Maputo — The leader of Mozambique's former rebel movement Renamo, Afonso Dhlakama, has confirmed that he will not take part in the launch of his party's election campaign on Sunday, even though he is the Renamo presidential candidate.
Dhlakama's spokesperson, Antonio Muchanga, told a Maputo press conference on Friday that the campaign will be launched by the Renamo general secretary, Manuel Bissopo, in the city of Quelimane, capital of the central province of Zambezia.
Dhlakama will remain in a Renamo base somewhere in Gorongosa district, where he has been living since late October 2013.
Muchanga said Dhlakama will not leave Gorongosa and start campaigning until the country's parliament, the Assembly of the Republic, passes a law to ratify the cessation of hostilities signed between the government and Renamo last Sunday night.
“President Dhlakama will not be physically present in any of the rallies that are held”, said Muchanga, “but he will be able to communicate with Mozambicans through the normal channels” (i.e. by telephone - Dhlakama has been able to speak with reporters and even addressed a press conference by mobile phone).
“He will only be personally available when security conditions have been created - when the Assembly of the Republic approves The documents resulting from the negotiations and transforms them into a law, and the government activates the mechanisms to place international military observers on Mozambican soil”.
Renamo's demand for parliamentary ratification of the ceasefire was completely unexpected, and delayed the closing session of the parliamentary sitting on Monday by several hours. The Renamo group refused to enter the parliamentary chamber unless the agenda for the day was changed to include its bill ratifying the cessation of hostilities.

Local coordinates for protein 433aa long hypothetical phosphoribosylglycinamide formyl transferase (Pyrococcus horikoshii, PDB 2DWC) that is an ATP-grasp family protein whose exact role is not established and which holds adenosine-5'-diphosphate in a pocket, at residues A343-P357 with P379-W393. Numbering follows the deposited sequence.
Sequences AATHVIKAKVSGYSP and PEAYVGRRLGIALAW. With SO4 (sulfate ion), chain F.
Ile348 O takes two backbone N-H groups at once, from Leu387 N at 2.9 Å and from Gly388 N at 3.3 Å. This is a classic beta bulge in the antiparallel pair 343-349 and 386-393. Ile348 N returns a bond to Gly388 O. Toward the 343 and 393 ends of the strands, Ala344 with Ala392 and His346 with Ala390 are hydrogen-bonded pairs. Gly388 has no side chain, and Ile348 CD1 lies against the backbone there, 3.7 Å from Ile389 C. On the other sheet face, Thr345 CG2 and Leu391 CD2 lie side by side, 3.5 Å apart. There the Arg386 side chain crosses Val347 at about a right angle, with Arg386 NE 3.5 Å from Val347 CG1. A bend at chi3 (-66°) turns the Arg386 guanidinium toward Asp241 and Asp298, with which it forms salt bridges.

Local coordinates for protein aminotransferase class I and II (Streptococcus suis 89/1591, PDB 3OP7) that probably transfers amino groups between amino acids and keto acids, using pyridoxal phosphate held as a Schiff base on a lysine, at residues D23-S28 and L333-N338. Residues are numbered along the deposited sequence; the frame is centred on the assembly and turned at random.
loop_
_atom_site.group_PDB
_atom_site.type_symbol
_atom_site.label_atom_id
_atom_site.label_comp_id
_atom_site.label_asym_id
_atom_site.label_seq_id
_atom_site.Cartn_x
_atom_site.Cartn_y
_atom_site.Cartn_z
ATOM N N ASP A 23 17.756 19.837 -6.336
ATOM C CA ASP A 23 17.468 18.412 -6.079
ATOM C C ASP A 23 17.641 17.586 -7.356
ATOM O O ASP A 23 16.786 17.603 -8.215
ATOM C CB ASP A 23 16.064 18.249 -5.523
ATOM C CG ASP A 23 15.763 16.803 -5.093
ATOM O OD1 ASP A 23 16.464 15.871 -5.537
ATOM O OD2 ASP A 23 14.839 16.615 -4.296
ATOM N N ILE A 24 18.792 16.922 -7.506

This infuriated the parliamentary group of the ruling Frelimo Party since at no time in the dialogue between government and Renamo delegations had it been suggested that the agreements reached needed to be rubber-stamped by the Assembly.
The Sunday declaration had been signed by the heads of the two delegations, Agriculture Minister Jose Pacheco and Renamo parliamentarian Saimone Macuiana, who had written authorisation to sign on behalf of President Armando Guebuza and Dhlakama. Frelimo could not see that any further conformation was required.
But, as has become habitual, Frelimo backed down, and the parliamentary chairperson, Veronica Macamo announced that the Renamo bill would be placed before an extraordinary sitting of the Assembly, the dates for which have not yet been set.
She said she had ordered copies of the bill sent to the relevant parliamentary working commissions for them to provide written opinions (the normal procedure for any legislation, and another reason why it was quite impossible to discuss the bill on Monday).
Muchanga complained that no date for the extraordinary session had been set - although the decision to hold one was only taken four days ago.
“Renamo calls on the Assembly to legitimize the document, because peace is more important than the elections”, said Muchanga.
Nothing in the Sunday document depends on parliamentary approval. The ceasefire is holding, and there have been no reports of any further clashes.
The government also does not need the Assembly's authorisation to invite the foreign military observers. As agreed many months ago, the countries invited to send observers are Botswana, Zimbabwe, South Africa, Kenya, Cape Verde, Portugal, Italy, Britain and the United States.
While Dhlakama remains in Gorongosa, his two rivals are preparing to launch their campaigns. Both of them - former defence minister Filipe Nyusi for the ruling Frelimo Party, and the leader of the Mozambique Democratic Movement (MDM), Daviz Simango - plan to hold their initial rallies on Sunday in the northern city of Nampula.